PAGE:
Organizations need better insight into their people
The problem: In the pre-digital world, the engagement survey was the gold standard for measuring employees’ attitudes and behaviors at work, but over the past few years, we’ve seen more organizations abandon these surveys and adopt new, more experimental digital methods for measuring what their employees think and do in real time. With new sources of data and methods of collection emerging every year, employers have more options to gain these insights, but some of these options could violate employees’ privacy and trust if used improperly.
The solution: HR leaders can no longer rely solely on asking employees for feedback; instead, they must start listening to what their employees are already saying.
Work is becoming more interconnected
The problem: More and more of the work that gets done in our organizations now spans multiple functions instead of being siloed in a specific department. Rather than traveling vertically up and down the chain of command, our decision-making processes are increasingly horizontal. Managers used to operating in a traditional command structure, however, often don’t know how to manage in this more distributed work environment.
The solution: To maximize the effectiveness of cross-functional management, HR has to focus on developing connector managers, who can steer their direct reports toward answers and support throughout the organization, rather than always-on managers who attempt to solve every employee problem themselves.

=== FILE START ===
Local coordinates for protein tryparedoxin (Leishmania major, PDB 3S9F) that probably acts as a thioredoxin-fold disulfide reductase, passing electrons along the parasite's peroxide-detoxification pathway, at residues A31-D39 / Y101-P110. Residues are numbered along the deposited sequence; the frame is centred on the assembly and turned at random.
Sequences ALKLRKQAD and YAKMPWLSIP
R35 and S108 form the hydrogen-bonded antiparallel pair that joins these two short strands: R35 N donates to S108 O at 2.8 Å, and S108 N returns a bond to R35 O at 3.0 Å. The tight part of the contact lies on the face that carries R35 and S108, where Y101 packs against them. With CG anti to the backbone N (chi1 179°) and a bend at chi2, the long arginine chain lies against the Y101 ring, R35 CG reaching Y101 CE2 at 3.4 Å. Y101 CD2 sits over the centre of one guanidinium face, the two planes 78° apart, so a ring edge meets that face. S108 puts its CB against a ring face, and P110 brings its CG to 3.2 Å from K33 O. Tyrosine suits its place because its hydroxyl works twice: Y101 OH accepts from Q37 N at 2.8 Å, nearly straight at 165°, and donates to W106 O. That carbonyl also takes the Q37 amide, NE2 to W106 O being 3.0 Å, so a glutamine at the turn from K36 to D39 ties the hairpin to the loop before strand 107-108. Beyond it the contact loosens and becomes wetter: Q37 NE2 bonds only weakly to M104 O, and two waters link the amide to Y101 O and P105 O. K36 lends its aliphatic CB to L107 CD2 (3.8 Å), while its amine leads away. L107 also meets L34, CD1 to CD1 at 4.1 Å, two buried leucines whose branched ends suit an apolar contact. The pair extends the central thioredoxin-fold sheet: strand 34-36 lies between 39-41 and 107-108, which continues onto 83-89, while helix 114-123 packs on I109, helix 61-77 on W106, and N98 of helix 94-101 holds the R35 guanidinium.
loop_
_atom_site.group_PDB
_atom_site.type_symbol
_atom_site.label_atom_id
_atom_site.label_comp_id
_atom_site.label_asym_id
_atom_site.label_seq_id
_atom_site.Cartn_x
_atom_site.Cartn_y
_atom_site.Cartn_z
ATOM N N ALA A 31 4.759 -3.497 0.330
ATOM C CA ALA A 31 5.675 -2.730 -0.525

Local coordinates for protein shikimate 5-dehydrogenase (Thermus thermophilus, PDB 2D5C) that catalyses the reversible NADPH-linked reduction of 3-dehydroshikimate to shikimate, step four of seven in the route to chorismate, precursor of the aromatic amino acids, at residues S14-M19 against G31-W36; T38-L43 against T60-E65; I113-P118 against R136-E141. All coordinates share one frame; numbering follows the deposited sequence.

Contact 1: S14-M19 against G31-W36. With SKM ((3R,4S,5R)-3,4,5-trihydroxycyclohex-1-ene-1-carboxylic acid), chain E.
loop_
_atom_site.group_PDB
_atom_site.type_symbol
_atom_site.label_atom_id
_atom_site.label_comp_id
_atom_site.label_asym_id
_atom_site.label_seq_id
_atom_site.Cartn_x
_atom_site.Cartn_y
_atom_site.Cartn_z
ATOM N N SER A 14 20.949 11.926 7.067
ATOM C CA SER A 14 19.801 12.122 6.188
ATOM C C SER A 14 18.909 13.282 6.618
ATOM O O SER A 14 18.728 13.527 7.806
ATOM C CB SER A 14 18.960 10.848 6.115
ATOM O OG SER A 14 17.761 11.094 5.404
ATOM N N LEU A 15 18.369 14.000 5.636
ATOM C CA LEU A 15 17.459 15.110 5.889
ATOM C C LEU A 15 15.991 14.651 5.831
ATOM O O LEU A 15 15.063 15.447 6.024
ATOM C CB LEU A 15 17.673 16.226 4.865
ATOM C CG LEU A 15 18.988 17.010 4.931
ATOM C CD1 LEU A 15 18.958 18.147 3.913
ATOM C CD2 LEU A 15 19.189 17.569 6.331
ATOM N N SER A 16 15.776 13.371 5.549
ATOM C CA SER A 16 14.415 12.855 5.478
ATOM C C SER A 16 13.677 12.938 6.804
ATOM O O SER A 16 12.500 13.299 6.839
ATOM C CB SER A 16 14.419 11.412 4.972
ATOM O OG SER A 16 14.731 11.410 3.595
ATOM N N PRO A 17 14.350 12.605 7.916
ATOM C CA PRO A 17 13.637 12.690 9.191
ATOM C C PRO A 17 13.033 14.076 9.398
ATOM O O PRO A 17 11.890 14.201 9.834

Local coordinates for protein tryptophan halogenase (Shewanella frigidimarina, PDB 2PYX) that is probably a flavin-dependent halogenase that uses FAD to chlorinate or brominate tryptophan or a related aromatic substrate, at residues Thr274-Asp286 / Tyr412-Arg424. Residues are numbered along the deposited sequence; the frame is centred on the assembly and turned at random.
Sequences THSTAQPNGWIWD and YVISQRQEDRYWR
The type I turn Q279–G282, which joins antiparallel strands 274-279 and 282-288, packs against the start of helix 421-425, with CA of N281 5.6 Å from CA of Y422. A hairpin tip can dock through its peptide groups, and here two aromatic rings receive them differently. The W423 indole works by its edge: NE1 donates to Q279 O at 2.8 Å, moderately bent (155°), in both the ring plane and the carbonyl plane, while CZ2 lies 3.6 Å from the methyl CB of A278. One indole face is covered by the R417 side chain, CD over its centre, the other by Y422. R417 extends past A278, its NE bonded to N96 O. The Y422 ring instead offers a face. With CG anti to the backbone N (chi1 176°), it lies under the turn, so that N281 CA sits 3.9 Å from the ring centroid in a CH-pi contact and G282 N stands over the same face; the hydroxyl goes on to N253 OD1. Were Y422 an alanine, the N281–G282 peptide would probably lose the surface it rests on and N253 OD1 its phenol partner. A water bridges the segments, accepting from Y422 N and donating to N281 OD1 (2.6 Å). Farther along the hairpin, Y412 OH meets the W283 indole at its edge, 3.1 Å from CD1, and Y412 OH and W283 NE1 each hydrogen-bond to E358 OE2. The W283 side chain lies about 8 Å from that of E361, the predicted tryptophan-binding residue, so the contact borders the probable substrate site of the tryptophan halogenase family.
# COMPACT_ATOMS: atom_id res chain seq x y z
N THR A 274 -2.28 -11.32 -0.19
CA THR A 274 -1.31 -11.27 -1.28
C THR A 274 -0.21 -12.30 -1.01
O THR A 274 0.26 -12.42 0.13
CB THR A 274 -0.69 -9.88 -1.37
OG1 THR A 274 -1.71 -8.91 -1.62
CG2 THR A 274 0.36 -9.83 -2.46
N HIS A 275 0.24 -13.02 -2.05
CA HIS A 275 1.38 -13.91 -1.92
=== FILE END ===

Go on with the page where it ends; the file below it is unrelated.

Self-service technology isn’t delivering the desired results
The problem: The vast majority of organizations expect to invest in new technologies in the coming two years, and with thin technology budgets, HR functions are under pressure to maximize the benefit of every new technological solution. The trend in recent years has been to adopt self-service solutions that allow employees to access information and tools anytime and anywhere they want. These self-service technologies, however, have left employees feeling more overwhelmed than empowered.
The solution: Start focusing on user experience instead of self-service. Technology that delivers an effortless experience for employees and managers has a greater positive impact on performance than technology that offers on-demand access.
Performance management needs to get faster
The problem: Every CEO—literally 100 percent of those we surveyed—wants HR to improve the performance management process. HR has been working on just that task for years now and a vast majority of organizations are still making changes. These efforts usually focus on improvements like simplifying forms or increasing the frequency of feedback, but the fundamental challenge remains that our performance management systems are not fast enough to match the accelerating pace of business today.
The solution: The evolution of performance management needs to go beyond the way we evaluate our employees’ work and also encompass the way we set goals for them. A more dynamic goal-setting process may be the missing link in addressing this essential challenge for the digital enterprise.
Clients of the Gartner for HR Leaders program can read more about Digitalizing HR to Improve the Employee Experience here and Gartner Corporate Leadership Council members can read about that here.